As many of us have experienced, chronic stress can take a toll on your emotions and ability to think clearly. Now findings published in Neuron offer new insights into how chronic stress may affect the brain during adolescence and adulthood.
In the study (subscription required), University of Buffalo researchers analyzed whether repeated stress negatively influenced glutamate receptors in juvenile rats. Glutamate signaling plays an important role in prefrontal cortex (PFC) function. According to the university release:
[The] study involved male rats at an age corresponding to human adolescence–a period when the brain is highly sensitive to stress.
When the rats were exposed to repeated stress, they lost glutamate receptor expression and function in the prefrontal cortex, a region of the brain that controls working memory, decision-making and attention and doesn’t fully mature until age 25.
This loss significantly impaired the adolescent rats’ ability to remember and recognize objects they had previously seen. Similarly stressed adult rats, however, did not experience the same cognitive deficit.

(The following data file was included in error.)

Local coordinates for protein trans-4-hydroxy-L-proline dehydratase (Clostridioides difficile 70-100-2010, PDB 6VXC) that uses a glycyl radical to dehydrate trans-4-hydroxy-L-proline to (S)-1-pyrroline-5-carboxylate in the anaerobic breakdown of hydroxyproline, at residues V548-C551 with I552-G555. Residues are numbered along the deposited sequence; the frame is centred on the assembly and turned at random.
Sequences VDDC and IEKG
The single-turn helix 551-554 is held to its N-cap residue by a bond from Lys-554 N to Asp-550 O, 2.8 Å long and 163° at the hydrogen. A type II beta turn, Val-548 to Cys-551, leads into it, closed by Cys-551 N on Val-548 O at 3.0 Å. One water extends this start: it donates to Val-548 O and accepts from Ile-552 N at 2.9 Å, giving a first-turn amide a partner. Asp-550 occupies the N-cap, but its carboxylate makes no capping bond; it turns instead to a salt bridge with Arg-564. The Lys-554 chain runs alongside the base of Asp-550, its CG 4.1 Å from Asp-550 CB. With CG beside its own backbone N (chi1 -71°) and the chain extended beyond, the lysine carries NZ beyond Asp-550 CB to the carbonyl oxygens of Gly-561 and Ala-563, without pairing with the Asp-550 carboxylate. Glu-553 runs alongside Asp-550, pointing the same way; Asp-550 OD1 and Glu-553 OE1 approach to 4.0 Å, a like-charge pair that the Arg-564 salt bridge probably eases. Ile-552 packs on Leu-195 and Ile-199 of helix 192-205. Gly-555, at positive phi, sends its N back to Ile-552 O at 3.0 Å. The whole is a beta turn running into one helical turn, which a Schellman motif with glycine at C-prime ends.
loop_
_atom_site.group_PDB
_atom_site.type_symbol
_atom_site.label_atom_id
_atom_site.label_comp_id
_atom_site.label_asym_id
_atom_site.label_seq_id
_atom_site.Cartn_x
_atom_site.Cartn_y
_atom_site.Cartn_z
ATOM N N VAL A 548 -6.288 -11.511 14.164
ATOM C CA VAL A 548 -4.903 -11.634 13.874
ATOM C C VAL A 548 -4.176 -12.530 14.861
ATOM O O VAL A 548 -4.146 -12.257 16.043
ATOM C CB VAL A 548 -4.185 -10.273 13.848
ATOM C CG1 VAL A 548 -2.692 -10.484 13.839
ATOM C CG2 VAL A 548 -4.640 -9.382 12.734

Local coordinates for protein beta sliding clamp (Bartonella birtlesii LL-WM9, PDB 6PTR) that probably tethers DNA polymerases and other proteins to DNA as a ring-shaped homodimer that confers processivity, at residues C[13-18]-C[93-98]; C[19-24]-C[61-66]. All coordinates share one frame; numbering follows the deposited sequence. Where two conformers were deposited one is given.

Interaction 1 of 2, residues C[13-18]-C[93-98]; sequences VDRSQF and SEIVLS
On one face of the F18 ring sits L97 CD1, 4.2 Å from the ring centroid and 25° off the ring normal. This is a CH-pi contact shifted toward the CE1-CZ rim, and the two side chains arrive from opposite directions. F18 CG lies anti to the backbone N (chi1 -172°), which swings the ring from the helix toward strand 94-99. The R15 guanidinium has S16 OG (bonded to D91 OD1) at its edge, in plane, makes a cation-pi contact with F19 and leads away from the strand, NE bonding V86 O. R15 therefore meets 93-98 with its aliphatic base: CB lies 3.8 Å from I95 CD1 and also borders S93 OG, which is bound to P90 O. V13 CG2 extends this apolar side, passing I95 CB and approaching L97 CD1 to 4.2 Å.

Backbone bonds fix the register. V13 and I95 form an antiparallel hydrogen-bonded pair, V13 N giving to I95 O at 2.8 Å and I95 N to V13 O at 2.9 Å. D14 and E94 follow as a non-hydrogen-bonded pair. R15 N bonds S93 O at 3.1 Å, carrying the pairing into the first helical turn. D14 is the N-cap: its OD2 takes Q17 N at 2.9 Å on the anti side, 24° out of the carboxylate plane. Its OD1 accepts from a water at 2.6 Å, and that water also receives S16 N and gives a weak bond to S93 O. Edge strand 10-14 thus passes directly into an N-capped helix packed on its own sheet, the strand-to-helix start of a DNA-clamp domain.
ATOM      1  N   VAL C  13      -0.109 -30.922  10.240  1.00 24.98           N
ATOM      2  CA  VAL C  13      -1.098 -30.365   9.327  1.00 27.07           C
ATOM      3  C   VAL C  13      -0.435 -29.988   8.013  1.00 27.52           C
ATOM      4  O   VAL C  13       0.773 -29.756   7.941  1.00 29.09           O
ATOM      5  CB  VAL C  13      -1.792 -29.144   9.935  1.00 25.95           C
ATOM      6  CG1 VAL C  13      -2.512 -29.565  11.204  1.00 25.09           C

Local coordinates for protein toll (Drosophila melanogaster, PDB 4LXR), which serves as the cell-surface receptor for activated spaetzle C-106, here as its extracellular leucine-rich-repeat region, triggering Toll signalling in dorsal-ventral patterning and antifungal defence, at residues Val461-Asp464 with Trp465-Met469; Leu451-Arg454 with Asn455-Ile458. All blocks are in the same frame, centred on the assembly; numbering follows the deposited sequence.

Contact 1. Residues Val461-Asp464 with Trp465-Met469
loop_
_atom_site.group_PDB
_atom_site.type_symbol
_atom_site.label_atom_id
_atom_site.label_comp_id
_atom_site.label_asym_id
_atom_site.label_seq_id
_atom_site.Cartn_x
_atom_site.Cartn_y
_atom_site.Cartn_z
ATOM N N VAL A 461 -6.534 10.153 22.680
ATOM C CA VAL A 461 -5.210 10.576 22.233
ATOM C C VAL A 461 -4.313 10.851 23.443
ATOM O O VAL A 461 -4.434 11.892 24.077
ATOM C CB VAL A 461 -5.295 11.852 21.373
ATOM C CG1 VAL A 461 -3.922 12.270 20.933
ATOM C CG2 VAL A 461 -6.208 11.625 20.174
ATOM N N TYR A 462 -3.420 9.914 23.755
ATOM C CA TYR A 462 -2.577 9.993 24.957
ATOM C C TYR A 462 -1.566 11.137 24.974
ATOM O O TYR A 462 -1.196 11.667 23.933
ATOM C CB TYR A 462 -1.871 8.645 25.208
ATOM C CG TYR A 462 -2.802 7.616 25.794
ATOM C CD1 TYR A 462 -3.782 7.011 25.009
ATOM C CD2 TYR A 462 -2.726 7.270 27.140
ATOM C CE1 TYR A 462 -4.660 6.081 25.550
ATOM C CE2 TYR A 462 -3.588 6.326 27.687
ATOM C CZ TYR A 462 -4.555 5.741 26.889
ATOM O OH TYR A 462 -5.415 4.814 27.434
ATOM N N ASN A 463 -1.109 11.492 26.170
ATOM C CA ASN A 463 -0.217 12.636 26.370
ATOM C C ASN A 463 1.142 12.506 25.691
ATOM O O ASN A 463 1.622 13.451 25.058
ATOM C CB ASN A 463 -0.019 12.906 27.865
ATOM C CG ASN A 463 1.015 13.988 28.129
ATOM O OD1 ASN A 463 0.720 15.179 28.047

[R]esearchers also report that by disrupting the enzymes that trigger loss of glutamate receptor expression they were able to prevent the cognitive impairment induced by repeated stress. As a result, they have discovered that there may be a way to prevent chronic stress’ detrimental effects.
Previously: Stanford’s Robert Sapolsky talks stress and the brain, Study suggests anticipation of stress may accelerate cellular aging, Workplace stress and how it influences health, How work stress affects wellness, health-care costs, Robert Sapolsky discusses stress physiology, Can stress increase risk of neurodegenerative diseases? and No surprise here: Anger and stress are bad for your health
Photo by Michael Clesle